Centennial's Yetso puts up a wall that opponents seldom penetrate

October 06, 1994|By Rick Belz | Rick Belz,Sun Staff Writer

Centennial goalkeeper Brock Yetso is made of flesh and blood, not of brick and mortar. But his teammates call him "The Wall" because of his ability to protect his area so well.

No. 1 Centennial (4-0-2) has allowed only three goals. Of those, only one is attributable to a lapse by Yetso.

"He lost one in the sun against Bel Air, and the others were either because of a defensive mix-up or were kicked in off our player," Centennial coach Bill Stara said.

A national-team player and All-County selection his freshman season when the Eagles won a state title, Yetso was a dominating figure who expected a long, successful high school career.

Instead, he missed most of his sophomore season with a knee injury (torn posterior cruciate ligament), and lost most of his junior season to school disciplinary action taken against him and two other players.

"Missing those two seasons helped me build character and gave me a better understanding of life and soccer -- that failure is part of success," Yetso said. "I would like to have played all four years. But I'm not bitter."

Stara said, "He's run the gauntlet and has matured nicely. He's one of the top goalkeepers I've had, a total package for a high school goalkeeper. He reads the game well, organizes players, has athletic ability and can make the big save. He's special because he can get to the ones that other good goalkeepers can't get to."

Stara is so confident of Yetso's ability that he used a gambling strategy against then nationally ranked Walt Whitman. Centennial led 1-0 at halftime and went into a defensive shell in the second half with five midfielders.

"I might not have tried that with a less experienced goalkeeper," Stara said. Centennial held on to win, 1-0.

Yetso played especially well in a 1-1 tie in the season-opener against C. Milton Wright. "He saved two or three shots that were guaranteed goals," Stara said. "I don't know how he stopped them."

Yetso (6 feet 2, 180 pounds) was knocked nearly unconscious during the second 10-minute overtime, but continued to play.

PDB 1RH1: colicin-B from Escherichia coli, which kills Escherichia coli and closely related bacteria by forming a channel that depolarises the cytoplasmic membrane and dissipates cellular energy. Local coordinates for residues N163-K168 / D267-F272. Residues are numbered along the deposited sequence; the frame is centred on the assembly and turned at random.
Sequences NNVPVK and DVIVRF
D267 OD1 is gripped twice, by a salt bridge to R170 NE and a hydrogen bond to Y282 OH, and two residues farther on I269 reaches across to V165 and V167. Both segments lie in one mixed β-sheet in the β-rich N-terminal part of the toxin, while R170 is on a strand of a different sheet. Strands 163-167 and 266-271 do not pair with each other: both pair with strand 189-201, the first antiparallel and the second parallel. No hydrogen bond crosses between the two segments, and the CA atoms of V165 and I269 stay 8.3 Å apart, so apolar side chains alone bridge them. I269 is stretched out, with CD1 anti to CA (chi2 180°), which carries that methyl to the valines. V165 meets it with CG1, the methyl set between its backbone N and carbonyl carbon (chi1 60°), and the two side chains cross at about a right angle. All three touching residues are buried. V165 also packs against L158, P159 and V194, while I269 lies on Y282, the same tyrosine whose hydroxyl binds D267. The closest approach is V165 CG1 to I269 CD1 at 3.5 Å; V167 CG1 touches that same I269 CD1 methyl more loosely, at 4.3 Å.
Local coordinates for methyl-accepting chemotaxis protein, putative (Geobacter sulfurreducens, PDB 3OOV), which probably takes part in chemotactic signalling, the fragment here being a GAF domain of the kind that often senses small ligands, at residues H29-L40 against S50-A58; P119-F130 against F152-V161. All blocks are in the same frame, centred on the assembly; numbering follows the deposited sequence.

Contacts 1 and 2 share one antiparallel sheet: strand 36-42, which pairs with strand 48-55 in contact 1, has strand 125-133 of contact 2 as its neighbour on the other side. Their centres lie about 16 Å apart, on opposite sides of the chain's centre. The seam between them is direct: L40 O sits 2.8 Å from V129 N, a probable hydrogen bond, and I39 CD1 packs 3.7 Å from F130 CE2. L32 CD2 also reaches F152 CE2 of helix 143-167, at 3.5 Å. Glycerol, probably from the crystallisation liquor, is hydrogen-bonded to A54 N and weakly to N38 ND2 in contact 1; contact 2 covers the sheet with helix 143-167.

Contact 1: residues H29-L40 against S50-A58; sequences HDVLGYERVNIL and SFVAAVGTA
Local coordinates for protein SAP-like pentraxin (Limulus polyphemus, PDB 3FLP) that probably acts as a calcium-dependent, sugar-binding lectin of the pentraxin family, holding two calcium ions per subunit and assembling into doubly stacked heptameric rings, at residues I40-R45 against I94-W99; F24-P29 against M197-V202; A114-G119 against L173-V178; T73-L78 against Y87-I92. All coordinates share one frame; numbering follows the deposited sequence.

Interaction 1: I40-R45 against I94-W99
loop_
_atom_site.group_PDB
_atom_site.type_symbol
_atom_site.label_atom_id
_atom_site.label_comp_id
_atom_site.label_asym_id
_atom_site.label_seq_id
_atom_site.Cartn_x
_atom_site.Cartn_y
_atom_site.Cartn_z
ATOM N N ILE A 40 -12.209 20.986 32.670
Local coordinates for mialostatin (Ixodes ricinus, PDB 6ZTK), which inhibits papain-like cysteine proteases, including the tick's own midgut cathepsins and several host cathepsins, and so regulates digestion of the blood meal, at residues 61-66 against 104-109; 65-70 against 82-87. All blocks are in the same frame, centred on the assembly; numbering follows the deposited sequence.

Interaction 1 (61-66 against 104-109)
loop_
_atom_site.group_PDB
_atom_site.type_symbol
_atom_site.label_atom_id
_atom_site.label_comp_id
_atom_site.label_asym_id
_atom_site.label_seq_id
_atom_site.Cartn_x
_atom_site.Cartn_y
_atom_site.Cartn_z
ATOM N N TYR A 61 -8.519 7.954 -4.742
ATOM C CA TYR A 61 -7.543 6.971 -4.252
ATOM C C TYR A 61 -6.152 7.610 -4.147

"A ball was sent through and I came out to clear with my feet," Yetso said. "I was elbowed in the head and got back up and played the rest of the game. I blacked out after the game and couldn't remember anything that happened after the elbow. At the hospital they said it was a mild concussion. It was strange. Nothing like that had happened to me before."

"Within 30 seconds of his being hit he made a tremendous save," Stara said. "We sat him out a few days at practice, but he has the courage of a lion."

"Sometimes I wonder why I play this position because people kick balls at you and want to hurt you," Yetso said. "If you don't like pressure and getting hit I wouldn't recommend it."

He's a member of the under-18 national team and participated in two training sessions with it in San Diego over the summer. He also played with that team in Austria last Easter. His soccer traveling itinerary has included junkets to France, Portugal, Ireland, Wales, England, Canada and Mexico.

Yetso began playing soccer at 6 and goalkeeper at 8 and became serious about that position at 10.

Mike Curry, who was his first club team coach, is still his personal goalkeeping coach. Curry directs the Umbro Goalkeeping Academy in Columbia -- one of eight in the country.

"I've learned the most about goalkeeping from him, and he also helped me through last year by telling me that everyone is going to have a setback in his life. You have to learn from it," Yetso said.

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